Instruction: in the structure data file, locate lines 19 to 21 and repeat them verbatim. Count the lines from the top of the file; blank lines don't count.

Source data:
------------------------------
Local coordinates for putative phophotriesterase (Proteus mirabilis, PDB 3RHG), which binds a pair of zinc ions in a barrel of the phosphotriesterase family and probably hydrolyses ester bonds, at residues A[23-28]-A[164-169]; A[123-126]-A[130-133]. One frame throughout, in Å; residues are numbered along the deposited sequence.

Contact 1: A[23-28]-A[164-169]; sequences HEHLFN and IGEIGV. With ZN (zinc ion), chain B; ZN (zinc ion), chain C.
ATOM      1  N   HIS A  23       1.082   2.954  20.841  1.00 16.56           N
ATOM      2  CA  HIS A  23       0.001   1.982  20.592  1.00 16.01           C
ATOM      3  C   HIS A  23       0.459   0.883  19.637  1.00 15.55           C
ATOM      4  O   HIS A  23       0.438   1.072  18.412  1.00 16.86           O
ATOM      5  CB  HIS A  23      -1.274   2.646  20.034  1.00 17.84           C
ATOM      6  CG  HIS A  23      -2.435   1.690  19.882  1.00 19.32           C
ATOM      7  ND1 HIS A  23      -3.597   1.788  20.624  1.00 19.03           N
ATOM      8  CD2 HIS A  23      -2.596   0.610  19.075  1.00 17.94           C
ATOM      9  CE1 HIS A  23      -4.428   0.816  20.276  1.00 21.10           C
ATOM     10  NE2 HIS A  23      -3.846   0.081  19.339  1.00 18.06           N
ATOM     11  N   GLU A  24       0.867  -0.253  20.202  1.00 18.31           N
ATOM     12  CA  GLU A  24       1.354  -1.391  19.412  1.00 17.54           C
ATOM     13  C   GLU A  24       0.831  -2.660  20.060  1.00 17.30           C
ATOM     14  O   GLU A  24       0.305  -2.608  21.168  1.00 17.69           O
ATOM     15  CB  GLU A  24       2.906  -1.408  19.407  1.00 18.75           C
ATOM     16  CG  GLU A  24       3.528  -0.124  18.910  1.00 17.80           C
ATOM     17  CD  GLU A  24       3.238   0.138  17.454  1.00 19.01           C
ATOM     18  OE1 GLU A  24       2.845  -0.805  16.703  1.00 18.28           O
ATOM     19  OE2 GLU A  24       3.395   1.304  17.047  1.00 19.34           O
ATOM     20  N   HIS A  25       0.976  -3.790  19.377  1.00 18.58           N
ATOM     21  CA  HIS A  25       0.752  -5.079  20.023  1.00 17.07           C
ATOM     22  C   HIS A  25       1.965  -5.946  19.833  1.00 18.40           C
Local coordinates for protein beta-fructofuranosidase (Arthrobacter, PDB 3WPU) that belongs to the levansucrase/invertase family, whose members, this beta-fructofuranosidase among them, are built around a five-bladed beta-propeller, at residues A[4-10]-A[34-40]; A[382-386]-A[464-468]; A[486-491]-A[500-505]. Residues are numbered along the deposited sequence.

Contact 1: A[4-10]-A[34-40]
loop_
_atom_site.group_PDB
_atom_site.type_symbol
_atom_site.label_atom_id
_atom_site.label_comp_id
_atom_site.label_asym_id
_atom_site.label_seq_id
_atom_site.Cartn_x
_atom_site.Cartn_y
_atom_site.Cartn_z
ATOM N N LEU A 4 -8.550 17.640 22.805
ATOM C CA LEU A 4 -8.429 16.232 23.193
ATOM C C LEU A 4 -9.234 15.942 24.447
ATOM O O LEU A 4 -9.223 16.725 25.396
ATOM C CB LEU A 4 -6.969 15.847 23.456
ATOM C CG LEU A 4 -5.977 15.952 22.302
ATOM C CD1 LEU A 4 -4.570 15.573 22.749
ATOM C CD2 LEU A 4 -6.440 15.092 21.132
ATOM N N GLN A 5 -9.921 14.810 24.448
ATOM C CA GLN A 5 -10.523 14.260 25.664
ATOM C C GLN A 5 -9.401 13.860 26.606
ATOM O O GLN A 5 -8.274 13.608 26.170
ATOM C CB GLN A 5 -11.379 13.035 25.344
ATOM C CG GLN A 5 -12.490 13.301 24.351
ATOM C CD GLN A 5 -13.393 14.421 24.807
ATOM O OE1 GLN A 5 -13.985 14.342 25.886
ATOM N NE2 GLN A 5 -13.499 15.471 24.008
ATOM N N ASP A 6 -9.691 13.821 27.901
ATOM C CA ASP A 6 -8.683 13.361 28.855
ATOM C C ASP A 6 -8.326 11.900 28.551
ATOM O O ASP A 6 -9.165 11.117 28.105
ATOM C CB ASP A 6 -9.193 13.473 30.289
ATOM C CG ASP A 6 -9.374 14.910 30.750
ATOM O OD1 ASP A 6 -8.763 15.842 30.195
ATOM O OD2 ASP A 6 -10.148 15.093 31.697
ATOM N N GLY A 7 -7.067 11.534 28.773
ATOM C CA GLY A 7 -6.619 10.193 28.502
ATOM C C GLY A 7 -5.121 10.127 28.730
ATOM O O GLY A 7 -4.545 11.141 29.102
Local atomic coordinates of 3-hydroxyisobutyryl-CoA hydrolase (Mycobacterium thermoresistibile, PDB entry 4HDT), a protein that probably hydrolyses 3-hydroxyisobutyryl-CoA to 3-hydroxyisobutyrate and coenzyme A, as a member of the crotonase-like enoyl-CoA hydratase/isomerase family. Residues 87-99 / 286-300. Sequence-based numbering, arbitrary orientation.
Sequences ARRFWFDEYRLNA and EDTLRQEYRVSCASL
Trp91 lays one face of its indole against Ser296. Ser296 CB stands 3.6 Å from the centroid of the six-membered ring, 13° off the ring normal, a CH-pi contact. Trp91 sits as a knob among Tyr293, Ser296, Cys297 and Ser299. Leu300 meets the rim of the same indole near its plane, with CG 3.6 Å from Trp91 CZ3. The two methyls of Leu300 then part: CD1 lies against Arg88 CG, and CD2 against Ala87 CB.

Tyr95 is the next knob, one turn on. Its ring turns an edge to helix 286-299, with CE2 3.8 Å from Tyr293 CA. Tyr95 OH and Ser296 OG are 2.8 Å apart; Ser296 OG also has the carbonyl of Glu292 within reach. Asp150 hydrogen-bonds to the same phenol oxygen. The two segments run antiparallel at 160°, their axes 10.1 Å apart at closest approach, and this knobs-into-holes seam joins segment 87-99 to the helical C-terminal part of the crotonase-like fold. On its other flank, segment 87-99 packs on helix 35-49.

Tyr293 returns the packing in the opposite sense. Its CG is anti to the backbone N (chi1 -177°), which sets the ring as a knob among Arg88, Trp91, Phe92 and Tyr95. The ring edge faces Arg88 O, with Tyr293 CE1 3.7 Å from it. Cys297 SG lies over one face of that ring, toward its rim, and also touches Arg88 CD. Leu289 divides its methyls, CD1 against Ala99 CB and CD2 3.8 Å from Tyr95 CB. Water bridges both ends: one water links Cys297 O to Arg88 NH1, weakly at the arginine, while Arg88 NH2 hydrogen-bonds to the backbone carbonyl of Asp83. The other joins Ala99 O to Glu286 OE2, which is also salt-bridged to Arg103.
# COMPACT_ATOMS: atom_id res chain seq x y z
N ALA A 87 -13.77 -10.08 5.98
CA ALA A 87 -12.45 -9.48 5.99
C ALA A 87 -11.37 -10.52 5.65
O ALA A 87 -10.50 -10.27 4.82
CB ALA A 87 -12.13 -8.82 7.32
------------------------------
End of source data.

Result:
ATOM     17  CD  GLU A  24       3.238   0.138  17.454  1.00 19.01           C
ATOM     18  OE1 GLU A  24       2.845  -0.805  16.703  1.00 18.28           O
ATOM     19  OE2 GLU A  24       3.395   1.304  17.047  1.00 19.34           O